EFFECTS OF DIET/NUTRITIONAL STATUS ON PSYCHOLOGICAL/PSYCHONEUROPHYSIOLOGICAL DEVELOPMENT AND OTHER BRAIN-RELATED FUNCTIONS OF CHILDREN
Location: Arkansas Children Nutrition Center
Project Number: 6251-51000-006-02
Specific Cooperative Agreement
Start Date: Aug 01, 2007
End Date: Jul 31, 2012
The overall goal of these studies is to 1) determine how diet and nutritional status affect central nervous system development and function as measured by non-invasive tools (i.e., psychological testing, multi-channel recording of evoked potentials and fMRI) that can assess brain function and the extent to which dietary factors influence development of such important functions as: language acquisition, learning abilities, cognition, attention and other behaviors. 2) determine perceived barriers and facilitators to adhering to the Dietary Guidelines for Americans (DGA) food choice and physical activity recommendations.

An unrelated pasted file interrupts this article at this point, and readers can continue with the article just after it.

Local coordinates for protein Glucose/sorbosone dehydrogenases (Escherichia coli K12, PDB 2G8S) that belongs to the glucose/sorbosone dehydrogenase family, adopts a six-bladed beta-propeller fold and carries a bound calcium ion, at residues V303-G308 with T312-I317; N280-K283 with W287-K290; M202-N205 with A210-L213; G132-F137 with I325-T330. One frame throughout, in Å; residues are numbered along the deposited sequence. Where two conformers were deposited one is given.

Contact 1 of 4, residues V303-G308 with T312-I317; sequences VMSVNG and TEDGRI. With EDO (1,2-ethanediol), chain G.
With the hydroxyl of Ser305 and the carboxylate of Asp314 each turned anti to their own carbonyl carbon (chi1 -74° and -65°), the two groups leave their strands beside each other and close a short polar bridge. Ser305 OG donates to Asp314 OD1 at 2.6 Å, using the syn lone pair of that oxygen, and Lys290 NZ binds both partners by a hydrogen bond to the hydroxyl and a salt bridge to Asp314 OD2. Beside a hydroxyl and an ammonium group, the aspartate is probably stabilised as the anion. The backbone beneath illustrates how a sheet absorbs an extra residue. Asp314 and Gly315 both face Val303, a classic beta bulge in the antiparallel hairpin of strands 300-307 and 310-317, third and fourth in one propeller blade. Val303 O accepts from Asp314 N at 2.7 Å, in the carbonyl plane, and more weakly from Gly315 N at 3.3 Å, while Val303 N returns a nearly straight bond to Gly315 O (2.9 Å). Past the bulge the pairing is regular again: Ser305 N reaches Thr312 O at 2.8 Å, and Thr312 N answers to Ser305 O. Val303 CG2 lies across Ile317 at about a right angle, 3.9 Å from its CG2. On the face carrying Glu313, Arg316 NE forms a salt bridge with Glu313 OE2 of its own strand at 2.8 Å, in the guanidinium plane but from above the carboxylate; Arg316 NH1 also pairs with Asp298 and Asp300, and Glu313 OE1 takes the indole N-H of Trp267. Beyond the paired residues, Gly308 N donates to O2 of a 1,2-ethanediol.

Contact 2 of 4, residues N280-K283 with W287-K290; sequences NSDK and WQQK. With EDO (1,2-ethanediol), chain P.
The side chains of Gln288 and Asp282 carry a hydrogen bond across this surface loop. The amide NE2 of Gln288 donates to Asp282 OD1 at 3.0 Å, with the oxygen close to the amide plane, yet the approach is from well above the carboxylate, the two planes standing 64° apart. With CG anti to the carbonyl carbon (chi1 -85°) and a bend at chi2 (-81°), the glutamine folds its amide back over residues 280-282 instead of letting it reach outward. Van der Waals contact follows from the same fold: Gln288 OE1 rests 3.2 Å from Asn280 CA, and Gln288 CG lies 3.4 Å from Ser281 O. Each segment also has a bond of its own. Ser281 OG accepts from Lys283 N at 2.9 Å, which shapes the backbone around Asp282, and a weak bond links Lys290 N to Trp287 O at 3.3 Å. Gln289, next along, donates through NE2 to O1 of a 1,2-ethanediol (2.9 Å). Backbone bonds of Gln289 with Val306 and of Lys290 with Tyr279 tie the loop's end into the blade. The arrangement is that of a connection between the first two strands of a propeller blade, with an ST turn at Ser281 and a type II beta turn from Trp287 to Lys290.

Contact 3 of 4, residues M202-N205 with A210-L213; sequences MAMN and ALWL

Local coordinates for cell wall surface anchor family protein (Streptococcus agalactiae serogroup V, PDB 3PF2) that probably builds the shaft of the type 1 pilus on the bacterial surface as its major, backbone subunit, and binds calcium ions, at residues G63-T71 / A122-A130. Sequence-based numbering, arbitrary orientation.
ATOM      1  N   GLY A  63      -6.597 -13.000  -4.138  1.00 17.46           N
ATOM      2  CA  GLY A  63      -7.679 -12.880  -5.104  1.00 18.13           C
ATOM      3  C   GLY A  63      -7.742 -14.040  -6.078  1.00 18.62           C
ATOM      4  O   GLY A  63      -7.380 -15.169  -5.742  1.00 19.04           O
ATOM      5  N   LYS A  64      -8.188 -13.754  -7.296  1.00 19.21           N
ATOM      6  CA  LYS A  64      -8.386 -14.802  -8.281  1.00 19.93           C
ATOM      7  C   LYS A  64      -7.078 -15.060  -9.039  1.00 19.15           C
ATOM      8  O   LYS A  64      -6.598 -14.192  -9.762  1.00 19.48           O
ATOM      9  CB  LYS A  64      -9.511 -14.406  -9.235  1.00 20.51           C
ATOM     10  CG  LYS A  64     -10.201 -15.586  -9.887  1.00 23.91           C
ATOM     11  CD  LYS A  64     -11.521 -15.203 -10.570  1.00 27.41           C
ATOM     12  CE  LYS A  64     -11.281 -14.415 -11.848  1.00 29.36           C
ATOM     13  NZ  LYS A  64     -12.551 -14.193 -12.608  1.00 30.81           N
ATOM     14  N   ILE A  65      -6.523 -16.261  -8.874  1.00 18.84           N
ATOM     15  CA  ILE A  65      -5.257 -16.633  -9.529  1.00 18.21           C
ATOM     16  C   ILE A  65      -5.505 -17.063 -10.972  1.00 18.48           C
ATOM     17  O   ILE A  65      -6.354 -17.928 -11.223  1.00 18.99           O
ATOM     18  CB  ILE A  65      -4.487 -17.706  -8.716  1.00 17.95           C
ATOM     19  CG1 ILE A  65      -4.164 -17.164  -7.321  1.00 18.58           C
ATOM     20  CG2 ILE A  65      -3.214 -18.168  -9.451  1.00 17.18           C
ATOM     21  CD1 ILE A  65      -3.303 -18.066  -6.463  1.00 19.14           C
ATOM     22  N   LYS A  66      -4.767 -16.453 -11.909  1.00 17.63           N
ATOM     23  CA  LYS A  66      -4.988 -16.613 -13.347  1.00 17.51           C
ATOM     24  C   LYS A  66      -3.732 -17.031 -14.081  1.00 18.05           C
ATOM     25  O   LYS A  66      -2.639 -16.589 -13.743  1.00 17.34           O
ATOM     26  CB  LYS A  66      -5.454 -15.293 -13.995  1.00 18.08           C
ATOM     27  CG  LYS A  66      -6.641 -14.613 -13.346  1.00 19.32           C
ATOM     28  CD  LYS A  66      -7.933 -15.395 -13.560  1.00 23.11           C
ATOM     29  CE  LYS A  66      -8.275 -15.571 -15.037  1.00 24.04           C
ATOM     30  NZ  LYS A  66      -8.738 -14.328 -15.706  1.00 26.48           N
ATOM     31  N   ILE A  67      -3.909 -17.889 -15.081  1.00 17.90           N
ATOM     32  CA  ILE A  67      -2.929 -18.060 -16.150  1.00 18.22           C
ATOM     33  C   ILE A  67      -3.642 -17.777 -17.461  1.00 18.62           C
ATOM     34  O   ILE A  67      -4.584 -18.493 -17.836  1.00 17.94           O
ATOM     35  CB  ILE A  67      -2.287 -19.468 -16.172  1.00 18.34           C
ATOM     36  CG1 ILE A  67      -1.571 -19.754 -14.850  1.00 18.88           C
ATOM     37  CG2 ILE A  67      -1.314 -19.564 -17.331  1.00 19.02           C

Children (infants, toddlers and school-aged youths) will be studied using a variety of well-established and safe assessment tools to determine various central nervous system (CNS) functions. Several psychological and psychoneurophysiological tests have been developed specifically for infants (starting at day one of age) and children. These will be used to study the effects of diet and nutritional status on brain development and function. The short-term and long-term effects of breast feeding and/or formula on growth, body composition, development, and nutritional status will be studied. Nutritional status assessments, anthropometric measurements, urine and blood analysis, and measures of psychological, neuropsychological and cognitive measures will be obtained and analyzed. The effects of diet (i.e., breast milk, milk-based and soy-based formula, school breakfast, school lunch) on these measures will also be studied. Survey instruments will be validated for use with children and their caregivers to determine perceived barriers and facilitators to adhering to the Dietary Guidelines for American (DGA) food choice and physical activity recommendations.